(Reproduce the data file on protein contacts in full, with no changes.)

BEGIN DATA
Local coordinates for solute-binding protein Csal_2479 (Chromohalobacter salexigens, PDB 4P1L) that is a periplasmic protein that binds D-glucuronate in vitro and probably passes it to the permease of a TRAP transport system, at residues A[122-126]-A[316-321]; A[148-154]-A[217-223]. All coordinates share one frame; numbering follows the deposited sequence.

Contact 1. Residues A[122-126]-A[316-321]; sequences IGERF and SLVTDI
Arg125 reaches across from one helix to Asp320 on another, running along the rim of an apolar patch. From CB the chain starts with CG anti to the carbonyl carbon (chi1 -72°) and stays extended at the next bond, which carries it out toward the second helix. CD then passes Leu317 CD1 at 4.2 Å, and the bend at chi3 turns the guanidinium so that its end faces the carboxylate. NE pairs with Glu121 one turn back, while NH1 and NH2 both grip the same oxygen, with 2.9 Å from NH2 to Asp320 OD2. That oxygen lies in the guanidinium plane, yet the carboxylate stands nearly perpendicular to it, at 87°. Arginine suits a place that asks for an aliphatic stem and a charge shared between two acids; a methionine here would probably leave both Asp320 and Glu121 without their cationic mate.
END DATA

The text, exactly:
Local coordinates for solute-binding protein Csal_2479 (Chromohalobacter salexigens, PDB 4P1L) that is a periplasmic protein that binds D-glucuronate in vitro and probably passes it to the permease of a TRAP transport system, at residues A[122-126]-A[316-321]; A[148-154]-A[217-223]. All coordinates share one frame; numbering follows the deposited sequence.

Contact 1. Residues A[122-126]-A[316-321]; sequences IGERF and SLVTDI
Arg125 reaches across from one helix to Asp320 on another, running along the rim of an apolar patch. From CB the chain starts with CG anti to the carbonyl carbon (chi1 -72°) and stays extended at the next bond, which carries it out toward the second helix. CD then passes Leu317 CD1 at 4.2 Å, and the bend at chi3 turns the guanidinium so that its end faces the carboxylate. NE pairs with Glu121 one turn back, while NH1 and NH2 both grip the same oxygen, with 2.9 Å from NH2 to Asp320 OD2. That oxygen lies in the guanidinium plane, yet the carboxylate stands nearly perpendicular to it, at 87°. Arginine suits a place that asks for an aliphatic stem and a charge shared between two acids; a methionine here would probably leave both Asp320 and Glu121 without their cationic mate.